Oral Effects of Head and Neck Cancer Treatment

August 16, 2021 by admin0

Your mouth can be affected by head and neck cancer treatment in a number of ways: oral sores, dry mouth, tooth decay, and infections such as thrush. Good home care, such as brushing twice a day with a fluoride toothpaste and cleaning between your teeth daily, will go a long way toward protecting your mouth. Here are some tips to try if you develop any of these side effects.


Oral sores are common during cancer therapy. They can range from redness to an actual open sore. Your dentist may help you manage this discomfort with a numbing cream or gel that you can apply to the affected area. This gel or cream can help numb the area or at least reduce the pain. Let your dentist know if you develop a sore.


A dry mouth is also common during and after therapy for head and neck cancer. This is because the salivary glands, which produce saliva that keeps your mouth moist, can be damaged by the treatment. Here are some things you can try to make yourself more comfortable:

  • chew sugar-free gum or suck on sugar-free candies, which may help increase the flow of saliva
  • sip water at mealtime to aid in swallowing
  • suck -do not chew on ice chips.

Alcohol, including alcohol-containing mouth rinses, can be drying to your mouth, so avoid it. Let your dentist know if dry mouth is becoming a problem for you. He or she might recommend the use of an artificial saliva.


The risk of developing tooth decay is higher than usual in people who are undergoing head and neck cancer treatment. This is because of the reduced salivary flow. Saliva not only washes food particles away from teeth and gums, but it can also contain the cavity fighter fluoride. Saliva bathes the teeth in fluoride, making the outside layer of the tooth harder. With limited saliva flow and reduced fluoride, teeth are at higher risk of developing tooth decay. Your dentist may be able to help you protect your teeth. There are mouth rinses and toothpastes that have a high fluoride content that he or she can prescribe. There are also fluoride gel treatments that can be given in the dental office. Your dentist can talk with you about which approach would be best.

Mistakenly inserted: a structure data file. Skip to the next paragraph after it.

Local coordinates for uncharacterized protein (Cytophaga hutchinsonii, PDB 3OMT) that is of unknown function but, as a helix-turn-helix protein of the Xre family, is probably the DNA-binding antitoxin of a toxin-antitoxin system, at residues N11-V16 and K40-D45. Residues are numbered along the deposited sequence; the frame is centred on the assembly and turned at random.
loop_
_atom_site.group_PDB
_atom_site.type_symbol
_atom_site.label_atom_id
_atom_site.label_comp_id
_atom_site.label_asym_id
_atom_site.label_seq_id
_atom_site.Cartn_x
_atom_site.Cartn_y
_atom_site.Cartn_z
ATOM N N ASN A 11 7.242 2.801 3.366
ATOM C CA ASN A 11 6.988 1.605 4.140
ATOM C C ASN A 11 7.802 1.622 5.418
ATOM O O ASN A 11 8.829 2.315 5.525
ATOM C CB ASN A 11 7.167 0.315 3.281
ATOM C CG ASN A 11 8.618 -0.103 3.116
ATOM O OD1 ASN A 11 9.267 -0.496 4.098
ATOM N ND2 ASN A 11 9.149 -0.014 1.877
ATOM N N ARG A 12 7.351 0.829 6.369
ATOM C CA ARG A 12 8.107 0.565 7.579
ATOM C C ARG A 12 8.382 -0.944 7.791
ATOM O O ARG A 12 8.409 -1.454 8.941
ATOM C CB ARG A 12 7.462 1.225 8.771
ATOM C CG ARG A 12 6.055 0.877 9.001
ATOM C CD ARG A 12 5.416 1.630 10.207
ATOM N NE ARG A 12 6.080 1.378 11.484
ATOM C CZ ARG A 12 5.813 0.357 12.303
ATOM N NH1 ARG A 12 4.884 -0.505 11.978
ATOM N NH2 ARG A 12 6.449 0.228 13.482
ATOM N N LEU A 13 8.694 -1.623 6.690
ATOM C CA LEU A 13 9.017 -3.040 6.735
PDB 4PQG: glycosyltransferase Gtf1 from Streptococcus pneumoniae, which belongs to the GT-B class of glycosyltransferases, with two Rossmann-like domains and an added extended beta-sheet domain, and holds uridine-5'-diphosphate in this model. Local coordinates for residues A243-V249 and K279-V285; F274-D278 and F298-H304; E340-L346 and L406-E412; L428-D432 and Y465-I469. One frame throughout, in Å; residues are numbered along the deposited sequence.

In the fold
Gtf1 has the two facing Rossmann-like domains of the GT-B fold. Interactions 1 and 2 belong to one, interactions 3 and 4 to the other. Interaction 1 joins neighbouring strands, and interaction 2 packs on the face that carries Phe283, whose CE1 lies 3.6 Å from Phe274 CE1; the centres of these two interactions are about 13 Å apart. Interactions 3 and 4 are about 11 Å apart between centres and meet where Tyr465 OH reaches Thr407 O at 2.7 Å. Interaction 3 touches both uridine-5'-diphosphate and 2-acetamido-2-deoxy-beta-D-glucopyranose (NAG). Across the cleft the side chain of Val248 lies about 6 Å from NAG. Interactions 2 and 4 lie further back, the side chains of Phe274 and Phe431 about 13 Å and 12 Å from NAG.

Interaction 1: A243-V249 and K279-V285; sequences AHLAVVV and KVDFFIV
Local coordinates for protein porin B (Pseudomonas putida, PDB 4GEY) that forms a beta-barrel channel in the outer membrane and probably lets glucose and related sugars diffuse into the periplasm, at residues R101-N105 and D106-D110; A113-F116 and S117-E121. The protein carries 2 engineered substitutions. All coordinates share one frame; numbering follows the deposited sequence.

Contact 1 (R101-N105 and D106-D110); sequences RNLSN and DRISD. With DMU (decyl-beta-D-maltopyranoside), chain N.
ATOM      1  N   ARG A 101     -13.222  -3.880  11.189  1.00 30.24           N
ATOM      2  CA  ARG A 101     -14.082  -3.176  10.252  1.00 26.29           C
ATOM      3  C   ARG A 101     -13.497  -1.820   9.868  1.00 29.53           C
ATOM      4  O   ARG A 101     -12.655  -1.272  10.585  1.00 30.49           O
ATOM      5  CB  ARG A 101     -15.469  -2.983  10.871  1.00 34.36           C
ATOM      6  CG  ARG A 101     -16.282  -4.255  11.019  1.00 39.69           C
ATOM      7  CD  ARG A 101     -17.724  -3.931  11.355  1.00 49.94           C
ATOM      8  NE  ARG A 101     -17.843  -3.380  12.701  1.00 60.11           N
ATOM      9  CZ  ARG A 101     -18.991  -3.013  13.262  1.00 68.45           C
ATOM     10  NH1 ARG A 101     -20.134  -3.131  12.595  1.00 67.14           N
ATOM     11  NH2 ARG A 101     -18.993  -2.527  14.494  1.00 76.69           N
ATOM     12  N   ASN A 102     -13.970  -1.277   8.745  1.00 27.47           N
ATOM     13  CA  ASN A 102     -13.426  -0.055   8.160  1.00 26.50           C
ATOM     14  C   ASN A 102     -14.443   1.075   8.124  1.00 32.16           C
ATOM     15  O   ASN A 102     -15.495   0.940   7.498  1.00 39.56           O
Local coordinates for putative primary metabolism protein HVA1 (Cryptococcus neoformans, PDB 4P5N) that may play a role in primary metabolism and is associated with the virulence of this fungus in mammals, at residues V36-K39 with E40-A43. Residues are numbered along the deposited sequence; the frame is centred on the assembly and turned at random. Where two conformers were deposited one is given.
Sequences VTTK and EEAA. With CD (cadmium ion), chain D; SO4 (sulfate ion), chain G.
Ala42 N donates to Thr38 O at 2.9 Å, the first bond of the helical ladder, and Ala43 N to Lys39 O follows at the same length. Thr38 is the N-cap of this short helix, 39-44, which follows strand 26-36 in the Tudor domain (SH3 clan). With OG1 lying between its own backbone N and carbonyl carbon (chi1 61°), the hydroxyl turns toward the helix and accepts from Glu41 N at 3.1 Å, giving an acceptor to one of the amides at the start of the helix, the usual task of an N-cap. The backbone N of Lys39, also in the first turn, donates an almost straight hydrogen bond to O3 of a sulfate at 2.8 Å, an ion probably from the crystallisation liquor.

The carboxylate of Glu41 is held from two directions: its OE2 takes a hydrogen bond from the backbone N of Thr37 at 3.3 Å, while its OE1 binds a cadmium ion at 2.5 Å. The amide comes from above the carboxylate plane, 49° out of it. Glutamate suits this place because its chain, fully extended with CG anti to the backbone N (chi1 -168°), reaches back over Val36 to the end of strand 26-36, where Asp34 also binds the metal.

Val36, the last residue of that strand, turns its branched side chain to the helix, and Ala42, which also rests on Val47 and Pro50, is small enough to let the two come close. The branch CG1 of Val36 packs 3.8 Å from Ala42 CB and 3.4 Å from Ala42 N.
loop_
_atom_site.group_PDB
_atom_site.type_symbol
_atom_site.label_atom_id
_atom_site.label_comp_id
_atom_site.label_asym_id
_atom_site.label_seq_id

Make your dentist a part of your treatment team as soon as possible. If you can, see your dentist before your cancer treatment begins. Your dentist can help ensure that you do not have an oral infection that could complicate your cancer therapy. In addition, your dentist is knowledgeable about your dental health; this could be helpful during your cancer treatment. He or she has a good understanding of the effects cancer treatment can have on the mouth and how to treat them.


Head and neck cancer treatment frequently affects the mouth from oral sores to dry mouth to cavities to oral infections. People who are undergoing such treatment should bring their dentist onto the treatment team as soon as possible. The dentist can help ensure that the mouth is in good health before the cancer treatment begins and can help manage oral side effects once treatment is underway and after it ends

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